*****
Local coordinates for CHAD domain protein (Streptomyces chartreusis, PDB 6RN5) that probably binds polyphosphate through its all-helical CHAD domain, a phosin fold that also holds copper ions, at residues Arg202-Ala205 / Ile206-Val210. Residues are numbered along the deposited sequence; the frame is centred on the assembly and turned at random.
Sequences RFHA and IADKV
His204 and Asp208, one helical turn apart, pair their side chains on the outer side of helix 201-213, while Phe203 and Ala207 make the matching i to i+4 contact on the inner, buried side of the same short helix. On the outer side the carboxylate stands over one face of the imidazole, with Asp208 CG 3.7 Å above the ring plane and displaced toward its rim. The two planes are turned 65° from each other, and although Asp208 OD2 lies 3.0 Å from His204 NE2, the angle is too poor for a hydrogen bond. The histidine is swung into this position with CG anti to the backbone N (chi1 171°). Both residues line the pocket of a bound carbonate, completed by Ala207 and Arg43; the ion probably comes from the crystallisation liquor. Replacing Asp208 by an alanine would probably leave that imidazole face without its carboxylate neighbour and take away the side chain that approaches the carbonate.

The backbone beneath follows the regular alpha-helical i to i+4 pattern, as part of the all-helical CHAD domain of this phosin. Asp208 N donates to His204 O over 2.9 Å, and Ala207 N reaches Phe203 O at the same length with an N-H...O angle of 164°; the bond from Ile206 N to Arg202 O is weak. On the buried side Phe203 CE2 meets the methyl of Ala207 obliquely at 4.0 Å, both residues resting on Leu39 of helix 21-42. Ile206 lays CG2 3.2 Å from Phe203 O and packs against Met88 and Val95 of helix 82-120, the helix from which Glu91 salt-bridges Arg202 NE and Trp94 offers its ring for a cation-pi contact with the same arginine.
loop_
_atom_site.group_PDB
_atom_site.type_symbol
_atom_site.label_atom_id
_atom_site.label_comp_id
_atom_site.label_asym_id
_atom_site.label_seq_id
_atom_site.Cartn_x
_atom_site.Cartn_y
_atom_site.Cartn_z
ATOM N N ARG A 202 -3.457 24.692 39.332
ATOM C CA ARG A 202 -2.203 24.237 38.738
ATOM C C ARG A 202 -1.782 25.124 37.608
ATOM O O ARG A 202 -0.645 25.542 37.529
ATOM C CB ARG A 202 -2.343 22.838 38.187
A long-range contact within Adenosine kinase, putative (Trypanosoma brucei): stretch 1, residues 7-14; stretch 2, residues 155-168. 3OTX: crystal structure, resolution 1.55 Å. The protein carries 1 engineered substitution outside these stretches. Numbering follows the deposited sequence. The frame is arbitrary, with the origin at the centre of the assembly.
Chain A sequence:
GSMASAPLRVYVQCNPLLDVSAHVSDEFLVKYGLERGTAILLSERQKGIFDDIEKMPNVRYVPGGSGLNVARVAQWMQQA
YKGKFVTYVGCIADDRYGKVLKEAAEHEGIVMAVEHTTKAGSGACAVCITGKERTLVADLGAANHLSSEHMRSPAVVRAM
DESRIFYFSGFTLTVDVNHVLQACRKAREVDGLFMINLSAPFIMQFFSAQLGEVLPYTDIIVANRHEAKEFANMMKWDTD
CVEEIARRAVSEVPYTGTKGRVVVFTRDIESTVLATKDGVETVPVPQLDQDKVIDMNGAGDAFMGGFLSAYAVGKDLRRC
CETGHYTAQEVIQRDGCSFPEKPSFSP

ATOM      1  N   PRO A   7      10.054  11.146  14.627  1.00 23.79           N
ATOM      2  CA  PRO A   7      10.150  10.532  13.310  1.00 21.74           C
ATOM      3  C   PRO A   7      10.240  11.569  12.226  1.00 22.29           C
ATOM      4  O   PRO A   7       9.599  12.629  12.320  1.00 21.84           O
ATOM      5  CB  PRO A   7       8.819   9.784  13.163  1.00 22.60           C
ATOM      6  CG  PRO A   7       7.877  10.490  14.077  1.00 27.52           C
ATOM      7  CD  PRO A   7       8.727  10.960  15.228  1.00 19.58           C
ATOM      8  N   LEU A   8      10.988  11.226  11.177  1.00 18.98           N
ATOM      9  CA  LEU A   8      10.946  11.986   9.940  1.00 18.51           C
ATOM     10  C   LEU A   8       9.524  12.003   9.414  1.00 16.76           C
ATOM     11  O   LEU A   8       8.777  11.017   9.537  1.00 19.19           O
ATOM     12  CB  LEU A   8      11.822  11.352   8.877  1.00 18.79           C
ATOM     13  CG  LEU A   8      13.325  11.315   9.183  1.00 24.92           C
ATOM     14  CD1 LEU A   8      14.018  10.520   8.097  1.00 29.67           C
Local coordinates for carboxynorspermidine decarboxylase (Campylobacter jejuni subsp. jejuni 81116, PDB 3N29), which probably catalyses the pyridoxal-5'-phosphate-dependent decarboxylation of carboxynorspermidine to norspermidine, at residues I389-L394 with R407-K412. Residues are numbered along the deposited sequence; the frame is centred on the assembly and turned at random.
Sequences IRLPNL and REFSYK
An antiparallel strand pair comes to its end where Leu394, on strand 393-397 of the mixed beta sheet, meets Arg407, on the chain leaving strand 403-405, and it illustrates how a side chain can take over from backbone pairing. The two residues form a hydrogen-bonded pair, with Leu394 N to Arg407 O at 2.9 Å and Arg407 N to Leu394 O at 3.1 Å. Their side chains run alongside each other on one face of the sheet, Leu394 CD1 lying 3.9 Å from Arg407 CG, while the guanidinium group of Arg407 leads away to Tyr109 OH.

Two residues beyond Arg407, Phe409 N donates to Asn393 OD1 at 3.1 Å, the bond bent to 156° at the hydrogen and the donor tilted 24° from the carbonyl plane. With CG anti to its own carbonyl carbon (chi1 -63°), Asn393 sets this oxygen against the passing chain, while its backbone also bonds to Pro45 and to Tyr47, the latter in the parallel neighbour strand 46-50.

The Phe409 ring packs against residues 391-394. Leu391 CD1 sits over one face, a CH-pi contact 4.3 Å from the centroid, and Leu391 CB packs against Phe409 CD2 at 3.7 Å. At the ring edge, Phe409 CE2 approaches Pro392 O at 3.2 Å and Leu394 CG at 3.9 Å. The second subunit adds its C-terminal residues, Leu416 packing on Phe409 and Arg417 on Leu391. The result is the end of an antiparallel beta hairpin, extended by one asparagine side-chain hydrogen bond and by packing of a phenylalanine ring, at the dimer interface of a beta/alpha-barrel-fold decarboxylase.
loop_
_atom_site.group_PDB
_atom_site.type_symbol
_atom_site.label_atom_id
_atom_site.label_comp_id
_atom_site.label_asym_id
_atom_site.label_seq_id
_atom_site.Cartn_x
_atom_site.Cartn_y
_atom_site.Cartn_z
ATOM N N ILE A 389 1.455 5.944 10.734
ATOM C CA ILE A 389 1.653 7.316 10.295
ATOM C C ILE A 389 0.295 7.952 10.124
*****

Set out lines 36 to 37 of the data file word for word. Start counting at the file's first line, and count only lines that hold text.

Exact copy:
ATOM     10  C   LEU A   8       9.524  12.003   9.414  1.00 16.76           C
ATOM     11  O   LEU A   8       8.777  11.017   9.537  1.00 19.19           O